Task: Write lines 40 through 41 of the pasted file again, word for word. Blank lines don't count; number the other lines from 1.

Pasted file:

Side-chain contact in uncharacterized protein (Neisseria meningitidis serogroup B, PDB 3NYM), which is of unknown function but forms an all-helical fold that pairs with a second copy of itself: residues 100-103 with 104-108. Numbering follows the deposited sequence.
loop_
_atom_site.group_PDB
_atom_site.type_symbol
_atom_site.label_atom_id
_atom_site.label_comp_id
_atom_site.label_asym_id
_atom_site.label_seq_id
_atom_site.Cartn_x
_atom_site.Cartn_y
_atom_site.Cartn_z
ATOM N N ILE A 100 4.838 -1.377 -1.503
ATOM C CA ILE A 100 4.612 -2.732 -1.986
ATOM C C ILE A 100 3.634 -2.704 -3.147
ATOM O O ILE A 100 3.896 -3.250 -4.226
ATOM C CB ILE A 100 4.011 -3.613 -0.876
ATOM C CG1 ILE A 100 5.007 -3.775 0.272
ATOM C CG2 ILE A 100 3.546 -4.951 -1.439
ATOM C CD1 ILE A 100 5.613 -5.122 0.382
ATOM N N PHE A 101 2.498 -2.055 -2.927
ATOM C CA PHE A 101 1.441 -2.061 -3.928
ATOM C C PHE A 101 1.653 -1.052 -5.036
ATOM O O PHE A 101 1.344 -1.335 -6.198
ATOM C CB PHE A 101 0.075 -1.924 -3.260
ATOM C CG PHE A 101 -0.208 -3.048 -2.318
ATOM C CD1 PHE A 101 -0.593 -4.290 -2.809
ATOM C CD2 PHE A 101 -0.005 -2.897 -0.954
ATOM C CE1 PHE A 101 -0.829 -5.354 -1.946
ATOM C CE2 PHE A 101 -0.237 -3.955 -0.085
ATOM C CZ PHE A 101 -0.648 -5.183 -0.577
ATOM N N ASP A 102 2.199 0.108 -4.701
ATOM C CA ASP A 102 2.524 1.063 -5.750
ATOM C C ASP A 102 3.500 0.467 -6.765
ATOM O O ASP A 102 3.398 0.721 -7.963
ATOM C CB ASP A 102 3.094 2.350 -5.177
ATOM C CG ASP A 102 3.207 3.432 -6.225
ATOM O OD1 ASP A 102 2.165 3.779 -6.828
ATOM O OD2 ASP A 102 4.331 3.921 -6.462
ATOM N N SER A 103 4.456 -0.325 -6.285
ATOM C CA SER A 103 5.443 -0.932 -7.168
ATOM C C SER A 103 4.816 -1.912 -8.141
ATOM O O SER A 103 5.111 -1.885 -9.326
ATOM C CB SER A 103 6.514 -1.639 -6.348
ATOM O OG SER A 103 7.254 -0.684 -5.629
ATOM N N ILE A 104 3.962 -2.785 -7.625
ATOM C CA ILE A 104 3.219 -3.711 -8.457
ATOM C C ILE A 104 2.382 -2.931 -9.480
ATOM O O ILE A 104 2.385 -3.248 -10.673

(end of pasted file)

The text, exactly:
ATOM C CA SER A 103 5.443 -0.932 -7.168
ATOM C C SER A 103 4.816 -1.912 -8.141